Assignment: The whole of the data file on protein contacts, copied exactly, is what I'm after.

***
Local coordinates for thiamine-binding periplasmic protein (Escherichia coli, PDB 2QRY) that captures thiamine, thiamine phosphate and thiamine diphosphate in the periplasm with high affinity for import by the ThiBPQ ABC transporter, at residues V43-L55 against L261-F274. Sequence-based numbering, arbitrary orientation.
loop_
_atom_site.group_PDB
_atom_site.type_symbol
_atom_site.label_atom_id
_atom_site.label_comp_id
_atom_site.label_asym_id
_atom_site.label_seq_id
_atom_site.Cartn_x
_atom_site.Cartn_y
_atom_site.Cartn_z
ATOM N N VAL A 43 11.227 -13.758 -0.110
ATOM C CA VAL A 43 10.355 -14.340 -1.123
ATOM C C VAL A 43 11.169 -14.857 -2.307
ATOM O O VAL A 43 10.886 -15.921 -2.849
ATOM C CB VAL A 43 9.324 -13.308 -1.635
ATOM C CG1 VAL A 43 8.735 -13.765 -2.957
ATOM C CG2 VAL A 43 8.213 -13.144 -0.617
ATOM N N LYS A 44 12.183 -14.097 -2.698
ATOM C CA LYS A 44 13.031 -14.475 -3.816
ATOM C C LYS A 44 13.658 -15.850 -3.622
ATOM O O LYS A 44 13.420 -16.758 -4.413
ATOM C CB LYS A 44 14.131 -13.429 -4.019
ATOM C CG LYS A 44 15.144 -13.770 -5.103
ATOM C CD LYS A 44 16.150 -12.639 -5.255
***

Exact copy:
Local coordinates for thiamine-binding periplasmic protein (Escherichia coli, PDB 2QRY) that captures thiamine, thiamine phosphate and thiamine diphosphate in the periplasm with high affinity for import by the ThiBPQ ABC transporter, at residues V43-L55 against L261-F274. Sequence-based numbering, arbitrary orientation.
loop_
_atom_site.group_PDB
_atom_site.type_symbol
_atom_site.label_atom_id
_atom_site.label_comp_id
_atom_site.label_asym_id
_atom_site.label_seq_id
_atom_site.Cartn_x
_atom_site.Cartn_y
_atom_site.Cartn_z
ATOM N N VAL A 43 11.227 -13.758 -0.110
ATOM C CA VAL A 43 10.355 -14.340 -1.123
ATOM C C VAL A 43 11.169 -14.857 -2.307
ATOM O O VAL A 43 10.886 -15.921 -2.849
ATOM C CB VAL A 43 9.324 -13.308 -1.635
ATOM C CG1 VAL A 43 8.735 -13.765 -2.957
ATOM C CG2 VAL A 43 8.213 -13.144 -0.617
ATOM N N LYS A 44 12.183 -14.097 -2.698
ATOM C CA LYS A 44 13.031 -14.475 -3.816
ATOM C C LYS A 44 13.658 -15.850 -3.622
ATOM O O LYS A 44 13.420 -16.758 -4.413
ATOM C CB LYS A 44 14.131 -13.429 -4.019
ATOM C CG LYS A 44 15.144 -13.770 -5.103
ATOM C CD LYS A 44 16.150 -12.639 -5.255